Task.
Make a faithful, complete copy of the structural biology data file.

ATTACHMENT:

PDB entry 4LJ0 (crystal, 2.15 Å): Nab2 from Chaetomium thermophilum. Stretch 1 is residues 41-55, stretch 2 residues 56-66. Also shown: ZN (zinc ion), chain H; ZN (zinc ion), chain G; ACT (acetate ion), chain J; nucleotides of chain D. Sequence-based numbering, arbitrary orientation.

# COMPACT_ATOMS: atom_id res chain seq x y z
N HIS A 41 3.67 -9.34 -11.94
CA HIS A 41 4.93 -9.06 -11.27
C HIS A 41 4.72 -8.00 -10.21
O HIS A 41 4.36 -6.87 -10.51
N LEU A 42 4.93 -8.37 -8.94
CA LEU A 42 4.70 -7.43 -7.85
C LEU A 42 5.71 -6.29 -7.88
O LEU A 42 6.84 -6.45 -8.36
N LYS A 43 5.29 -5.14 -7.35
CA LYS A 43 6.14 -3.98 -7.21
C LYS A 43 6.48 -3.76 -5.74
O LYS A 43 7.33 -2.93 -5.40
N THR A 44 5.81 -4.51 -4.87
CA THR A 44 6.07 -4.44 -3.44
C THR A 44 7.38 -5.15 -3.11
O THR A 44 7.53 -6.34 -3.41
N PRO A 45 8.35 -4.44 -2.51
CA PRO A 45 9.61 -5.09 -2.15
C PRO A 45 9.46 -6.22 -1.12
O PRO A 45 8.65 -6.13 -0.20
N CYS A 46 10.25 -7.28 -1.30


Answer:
PDB entry 4LJ0 (crystal, 2.15 Å): Nab2 from Chaetomium thermophilum. Stretch 1 is residues 41-55, stretch 2 residues 56-66. Also shown: ZN (zinc ion), chain H; ZN (zinc ion), chain G; ACT (acetate ion), chain J; nucleotides of chain D. Sequence-based numbering, arbitrary orientation.

# COMPACT_ATOMS: atom_id res chain seq x y z
N HIS A 41 3.67 -9.34 -11.94
CA HIS A 41 4.93 -9.06 -11.27
C HIS A 41 4.72 -8.00 -10.21
O HIS A 41 4.36 -6.87 -10.51
N LEU A 42 4.93 -8.37 -8.94
CA LEU A 42 4.70 -7.43 -7.85
C LEU A 42 5.71 -6.29 -7.88
O LEU A 42 6.84 -6.45 -8.36
N LYS A 43 5.29 -5.14 -7.35
CA LYS A 43 6.14 -3.98 -7.21
C LYS A 43 6.48 -3.76 -5.74
O LYS A 43 7.33 -2.93 -5.40
N THR A 44 5.81 -4.51 -4.87
CA THR A 44 6.07 -4.44 -3.44
C THR A 44 7.38 -5.15 -3.11
O THR A 44 7.53 -6.34 -3.41
N PRO A 45 8.35 -4.44 -2.51
CA PRO A 45 9.61 -5.09 -2.15
C PRO A 45 9.46 -6.22 -1.12
O PRO A 45 8.65 -6.13 -0.20
N CYS A 46 10.25 -7.28 -1.30